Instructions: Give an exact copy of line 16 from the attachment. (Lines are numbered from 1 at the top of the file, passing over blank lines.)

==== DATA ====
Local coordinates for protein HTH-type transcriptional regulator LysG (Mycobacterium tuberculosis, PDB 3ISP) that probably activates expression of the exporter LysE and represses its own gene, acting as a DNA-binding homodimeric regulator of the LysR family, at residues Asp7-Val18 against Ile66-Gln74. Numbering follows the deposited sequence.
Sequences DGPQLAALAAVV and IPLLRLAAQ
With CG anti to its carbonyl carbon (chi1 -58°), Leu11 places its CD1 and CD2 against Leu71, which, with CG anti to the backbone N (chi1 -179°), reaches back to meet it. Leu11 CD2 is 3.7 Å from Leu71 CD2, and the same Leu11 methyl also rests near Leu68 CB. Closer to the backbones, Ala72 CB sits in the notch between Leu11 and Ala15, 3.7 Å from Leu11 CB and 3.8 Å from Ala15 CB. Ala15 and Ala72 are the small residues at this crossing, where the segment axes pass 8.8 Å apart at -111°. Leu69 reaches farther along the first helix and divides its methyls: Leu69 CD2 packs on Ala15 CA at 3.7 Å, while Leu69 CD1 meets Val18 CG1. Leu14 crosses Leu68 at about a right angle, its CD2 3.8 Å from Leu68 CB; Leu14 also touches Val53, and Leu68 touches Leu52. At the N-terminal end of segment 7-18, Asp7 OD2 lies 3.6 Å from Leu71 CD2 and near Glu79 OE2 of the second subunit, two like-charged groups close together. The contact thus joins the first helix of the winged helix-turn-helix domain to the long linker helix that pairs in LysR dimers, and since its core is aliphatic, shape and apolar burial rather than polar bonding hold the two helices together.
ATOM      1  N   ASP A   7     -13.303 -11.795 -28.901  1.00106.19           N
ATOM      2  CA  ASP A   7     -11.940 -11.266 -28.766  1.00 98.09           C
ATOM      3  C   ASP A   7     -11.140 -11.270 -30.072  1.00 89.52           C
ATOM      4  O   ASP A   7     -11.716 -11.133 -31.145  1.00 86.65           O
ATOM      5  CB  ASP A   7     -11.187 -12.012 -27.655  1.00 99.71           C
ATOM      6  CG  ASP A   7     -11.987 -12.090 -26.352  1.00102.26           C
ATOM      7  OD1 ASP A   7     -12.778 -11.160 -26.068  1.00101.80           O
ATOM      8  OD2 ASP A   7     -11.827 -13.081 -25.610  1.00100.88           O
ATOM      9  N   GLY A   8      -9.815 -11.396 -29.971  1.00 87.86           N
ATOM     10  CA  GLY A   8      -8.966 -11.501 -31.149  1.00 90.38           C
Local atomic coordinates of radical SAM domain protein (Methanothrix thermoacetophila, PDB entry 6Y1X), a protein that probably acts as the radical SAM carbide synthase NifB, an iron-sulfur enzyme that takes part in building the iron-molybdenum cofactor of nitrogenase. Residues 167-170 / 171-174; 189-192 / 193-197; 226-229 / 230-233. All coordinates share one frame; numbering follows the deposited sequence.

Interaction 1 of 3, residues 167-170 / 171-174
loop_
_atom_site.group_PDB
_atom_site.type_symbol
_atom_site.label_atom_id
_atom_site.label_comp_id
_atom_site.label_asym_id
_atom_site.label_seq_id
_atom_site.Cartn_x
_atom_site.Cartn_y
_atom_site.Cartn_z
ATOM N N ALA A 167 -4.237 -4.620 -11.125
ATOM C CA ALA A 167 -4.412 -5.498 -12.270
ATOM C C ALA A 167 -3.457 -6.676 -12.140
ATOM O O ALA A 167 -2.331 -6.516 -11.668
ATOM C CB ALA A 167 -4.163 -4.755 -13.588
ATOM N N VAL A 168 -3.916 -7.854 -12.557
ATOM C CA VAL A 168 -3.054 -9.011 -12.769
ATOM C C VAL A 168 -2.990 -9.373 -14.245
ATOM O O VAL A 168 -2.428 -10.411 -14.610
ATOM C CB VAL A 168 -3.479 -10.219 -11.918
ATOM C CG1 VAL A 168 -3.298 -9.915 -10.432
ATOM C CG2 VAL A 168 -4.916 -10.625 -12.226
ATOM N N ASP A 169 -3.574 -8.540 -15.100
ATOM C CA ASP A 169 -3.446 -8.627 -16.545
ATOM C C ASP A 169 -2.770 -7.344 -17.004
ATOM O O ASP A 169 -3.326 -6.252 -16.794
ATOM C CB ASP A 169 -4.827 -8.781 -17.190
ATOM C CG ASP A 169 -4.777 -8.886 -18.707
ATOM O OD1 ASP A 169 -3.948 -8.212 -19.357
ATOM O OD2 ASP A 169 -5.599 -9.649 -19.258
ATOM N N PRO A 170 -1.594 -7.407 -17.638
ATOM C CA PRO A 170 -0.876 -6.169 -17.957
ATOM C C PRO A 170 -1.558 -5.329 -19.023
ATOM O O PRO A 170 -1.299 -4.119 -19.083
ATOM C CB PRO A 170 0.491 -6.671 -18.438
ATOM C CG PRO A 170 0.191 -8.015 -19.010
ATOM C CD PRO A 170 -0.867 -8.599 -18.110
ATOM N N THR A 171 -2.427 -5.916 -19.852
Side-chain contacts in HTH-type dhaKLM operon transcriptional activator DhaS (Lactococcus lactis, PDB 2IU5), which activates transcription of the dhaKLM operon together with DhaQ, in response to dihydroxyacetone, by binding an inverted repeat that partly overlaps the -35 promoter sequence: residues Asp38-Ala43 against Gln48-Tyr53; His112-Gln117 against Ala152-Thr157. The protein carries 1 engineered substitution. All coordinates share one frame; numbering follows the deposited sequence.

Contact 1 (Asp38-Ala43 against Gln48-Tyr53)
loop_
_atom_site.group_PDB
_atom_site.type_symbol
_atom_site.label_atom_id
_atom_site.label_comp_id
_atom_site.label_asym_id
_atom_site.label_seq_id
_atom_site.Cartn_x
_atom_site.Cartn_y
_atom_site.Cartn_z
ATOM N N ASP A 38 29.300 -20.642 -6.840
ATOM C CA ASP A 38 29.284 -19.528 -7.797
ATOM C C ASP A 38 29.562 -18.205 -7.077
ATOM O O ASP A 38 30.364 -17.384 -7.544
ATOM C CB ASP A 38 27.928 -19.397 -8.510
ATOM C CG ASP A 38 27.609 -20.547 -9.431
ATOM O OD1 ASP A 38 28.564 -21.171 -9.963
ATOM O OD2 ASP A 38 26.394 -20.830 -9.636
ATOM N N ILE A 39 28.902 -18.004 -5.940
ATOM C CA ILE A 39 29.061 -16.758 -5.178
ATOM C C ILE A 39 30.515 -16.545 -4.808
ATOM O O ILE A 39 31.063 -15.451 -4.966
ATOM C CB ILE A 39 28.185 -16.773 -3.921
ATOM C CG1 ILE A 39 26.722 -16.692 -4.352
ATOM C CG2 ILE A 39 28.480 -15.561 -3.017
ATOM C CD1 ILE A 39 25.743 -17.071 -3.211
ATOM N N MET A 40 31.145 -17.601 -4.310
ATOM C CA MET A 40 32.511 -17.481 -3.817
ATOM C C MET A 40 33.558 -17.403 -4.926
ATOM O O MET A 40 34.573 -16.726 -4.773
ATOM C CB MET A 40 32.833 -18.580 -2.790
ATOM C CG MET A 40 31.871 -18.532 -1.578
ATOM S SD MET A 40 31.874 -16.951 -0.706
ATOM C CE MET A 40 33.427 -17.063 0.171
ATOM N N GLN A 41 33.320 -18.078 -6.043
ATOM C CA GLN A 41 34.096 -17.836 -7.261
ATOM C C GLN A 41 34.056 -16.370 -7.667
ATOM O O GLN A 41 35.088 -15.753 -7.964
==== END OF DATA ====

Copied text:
loop_